“We need to open up to new and alternative ideas of what good leadership is, so that both men and women alike can draw on the full spectrum of gendered competencies,” says Jannick Friis Christensen and goes on to say that for this to happen, diversity is imperative.
Diversity a bit by bit
One thing that is being done to try and shake things up is the now annual Diversity Day at CBS, which Jannick and Associate Professor Sara Louise Muhr, from the same department, are the brains of. Held back in April, the intention of this year’s event was to devote an entire day for workshops and lectures on how to mainstream more diverse thinking at schools, in companies, and other organizations.
Drawing on more unconventional teaching methods and cases, they have both had a lot of success in getting the attention of students and attendants at the event to stop and reflect about gender norms surrounding education, leadership, and work life in general.
To illustrate the complexities of gendered expectations to management practices, Jannick Friis Christensen once invited a guest lecturer to share her many years of experience as a manager.
“As a transwoman, and having occupied the same position within the same management responsibilities before, during and after transitioning, she has experienced first-hand how some co-workers approach you differently depending on whether they see you as a man or a woman,” he says and continues:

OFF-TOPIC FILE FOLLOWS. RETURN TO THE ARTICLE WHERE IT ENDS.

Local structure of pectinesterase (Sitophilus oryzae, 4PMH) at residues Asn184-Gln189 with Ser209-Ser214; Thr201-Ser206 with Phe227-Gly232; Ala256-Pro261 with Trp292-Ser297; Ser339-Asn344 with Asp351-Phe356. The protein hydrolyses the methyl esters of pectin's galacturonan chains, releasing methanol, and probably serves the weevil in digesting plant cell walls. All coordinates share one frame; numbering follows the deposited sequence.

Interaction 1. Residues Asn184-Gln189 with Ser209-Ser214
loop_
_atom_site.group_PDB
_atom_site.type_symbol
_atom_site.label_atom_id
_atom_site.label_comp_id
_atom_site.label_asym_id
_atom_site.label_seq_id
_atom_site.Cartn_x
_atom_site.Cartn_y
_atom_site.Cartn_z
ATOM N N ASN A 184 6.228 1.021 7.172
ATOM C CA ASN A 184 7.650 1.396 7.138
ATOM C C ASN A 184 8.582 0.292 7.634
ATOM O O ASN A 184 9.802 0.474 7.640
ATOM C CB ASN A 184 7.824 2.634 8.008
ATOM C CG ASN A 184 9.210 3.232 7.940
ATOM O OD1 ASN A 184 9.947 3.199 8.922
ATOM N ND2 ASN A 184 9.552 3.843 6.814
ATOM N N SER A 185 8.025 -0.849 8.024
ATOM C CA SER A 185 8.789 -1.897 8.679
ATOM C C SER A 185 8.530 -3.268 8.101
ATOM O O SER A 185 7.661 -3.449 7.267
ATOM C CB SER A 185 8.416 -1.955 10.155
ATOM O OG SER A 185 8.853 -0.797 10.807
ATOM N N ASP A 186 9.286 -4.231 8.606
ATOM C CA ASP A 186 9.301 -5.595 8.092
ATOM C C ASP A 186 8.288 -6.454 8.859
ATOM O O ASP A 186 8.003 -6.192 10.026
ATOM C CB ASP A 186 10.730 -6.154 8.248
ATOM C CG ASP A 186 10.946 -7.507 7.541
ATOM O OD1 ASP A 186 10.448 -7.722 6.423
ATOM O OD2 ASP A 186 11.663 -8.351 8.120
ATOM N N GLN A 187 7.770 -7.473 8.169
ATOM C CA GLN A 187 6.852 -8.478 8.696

“Suddenly, when being as assertive as usual when voicing her opinion, some employees would let her know that she was not particularly feminine that day – something she had never been commented to about before.”
When we, in this way, are confronted with people of different gender identities, ethnicities, and sexual orientations, in roles that we aren’t used to seeing them in, our basic assumptions might be challenged, Jannick Friis Christensen concludes.
So diverse representation is important. Not only from the perspective of fairness or social justice but also if we mean business when talking about innovation, entrepreneurship, and wanting the best candidates.